A few months ago, I got a poke to do one of those silly “do this now” things on Facebook. We were asked to pick up the book lying nearest to us and quote a sentence from it on a particular page–I think it was page 58. The book near me at that moment, though I’d read it sometime prior, was Junot Díaz’s The Brief, Wondrous Life of Oscar Wao. I grabbed it, flipped open to the directed page–and found there one perfect sentence. I remember thinking, “Damn, you can flip this book open anywhere and find perfection. Wow.” This book has gotten tons of attention–major prizes, big reviews, bestselling status–but it’s nice to see that a novel so well-crafted, so funny, so idiosyncratic, so…wondrous, can still capture the imagination of large audiences. If you haven’t read it yet, you should.
There are, in Cormac McCarthy’s impossibly affecting novels, details that simultaneously open up his dismal universe and draw in the reader. In Blood Meridian, it’s the Apache wearing the wedding dress. In All the Pretty Horses, it’s the bullet hole in the wallet. In No Country for Old Men, the glass of milk, still sweating on the coffee table. In The Road, it’s the can of Coke, pulled from the guts of the vending machine. No, it’s that the soda has somehow stayed carbonated after the cataclysm. No, it’s that the father lets his son drink the whole thing. Surely this is one of the most humane and deeply inhabited moments not just in fiction from this millennium, but in all of literature.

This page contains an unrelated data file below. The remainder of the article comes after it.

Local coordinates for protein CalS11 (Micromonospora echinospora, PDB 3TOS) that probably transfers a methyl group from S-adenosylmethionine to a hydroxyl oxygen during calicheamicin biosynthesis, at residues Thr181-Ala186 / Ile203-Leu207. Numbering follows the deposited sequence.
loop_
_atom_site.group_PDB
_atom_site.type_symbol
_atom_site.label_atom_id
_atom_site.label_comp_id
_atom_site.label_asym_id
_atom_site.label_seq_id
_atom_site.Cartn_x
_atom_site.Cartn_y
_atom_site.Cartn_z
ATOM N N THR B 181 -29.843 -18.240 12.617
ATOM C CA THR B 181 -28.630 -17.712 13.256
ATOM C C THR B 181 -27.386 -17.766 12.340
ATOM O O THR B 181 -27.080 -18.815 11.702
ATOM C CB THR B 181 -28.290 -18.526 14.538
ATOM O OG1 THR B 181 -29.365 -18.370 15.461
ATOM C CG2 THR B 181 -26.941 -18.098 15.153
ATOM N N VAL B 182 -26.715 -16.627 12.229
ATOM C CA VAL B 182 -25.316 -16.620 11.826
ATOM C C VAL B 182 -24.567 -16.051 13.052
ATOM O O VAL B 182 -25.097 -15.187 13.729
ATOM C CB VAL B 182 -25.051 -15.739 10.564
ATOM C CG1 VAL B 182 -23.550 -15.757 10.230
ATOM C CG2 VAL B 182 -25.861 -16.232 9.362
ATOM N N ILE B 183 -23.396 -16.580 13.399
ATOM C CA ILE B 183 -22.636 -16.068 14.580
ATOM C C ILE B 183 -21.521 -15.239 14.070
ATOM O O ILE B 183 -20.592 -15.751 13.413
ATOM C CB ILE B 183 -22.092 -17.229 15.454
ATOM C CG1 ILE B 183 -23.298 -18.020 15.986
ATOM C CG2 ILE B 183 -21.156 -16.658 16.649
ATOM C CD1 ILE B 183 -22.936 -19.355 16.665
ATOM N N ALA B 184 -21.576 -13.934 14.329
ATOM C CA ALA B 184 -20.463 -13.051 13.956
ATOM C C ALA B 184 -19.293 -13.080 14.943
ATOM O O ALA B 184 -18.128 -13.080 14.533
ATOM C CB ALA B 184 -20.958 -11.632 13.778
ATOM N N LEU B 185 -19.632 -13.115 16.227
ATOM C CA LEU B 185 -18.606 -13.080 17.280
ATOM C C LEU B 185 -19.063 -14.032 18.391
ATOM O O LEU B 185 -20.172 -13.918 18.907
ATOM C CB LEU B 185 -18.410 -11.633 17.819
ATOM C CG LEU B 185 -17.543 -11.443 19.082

And yet the book is rife with such moments, replete with such deep empathy for the father and son that some of the bleakest passages will turn your stomach as only love can. This is perhaps the most shocking aspect of The Road: what remains, what you remember years after you’ve read the book, is the beauty, the compassion, the relentlessness of possibility that burns on the colorless horizon. You understand—much in the way that you first understand poetry, through feeling and syntax and imagery rather than logic—that no matter how desolate the story, it is made bearable through language. There is, the novel asserts, something like triumph in the very telling of a tale, a commitment to the act of witness, and to receive a story is to exalt the imagination, to participate in the process of faith, to accept deliverance. Why else, then, would the father in the novel—when his son is too scared to sleep, when the noise of the world dying its cold death keeps him awake—comfort the boy with narrative? They’ve been stripped of everything except voice, but even on the darkest path words can retain their meaning, their promise of light that will lead lost travelers home.
Growing up in Scotland, I knew several farmers who pronounced with Delphic confidence on the weather. On a clear December day they would forecast a blizzard; in the middle of rain they would claim a drought was coming.
In the spring and summer of 2001, people who were listening could hear The Corrections coming. This oddly titled novel, by this interesting writer, was finally about to emerge. It was published on September 1st. and, despite everything else that happened that autumn, there was an unusual degree of excitement around the book, not just among critics but among readers. People read it, people talked about it, people registered that something important had occurred.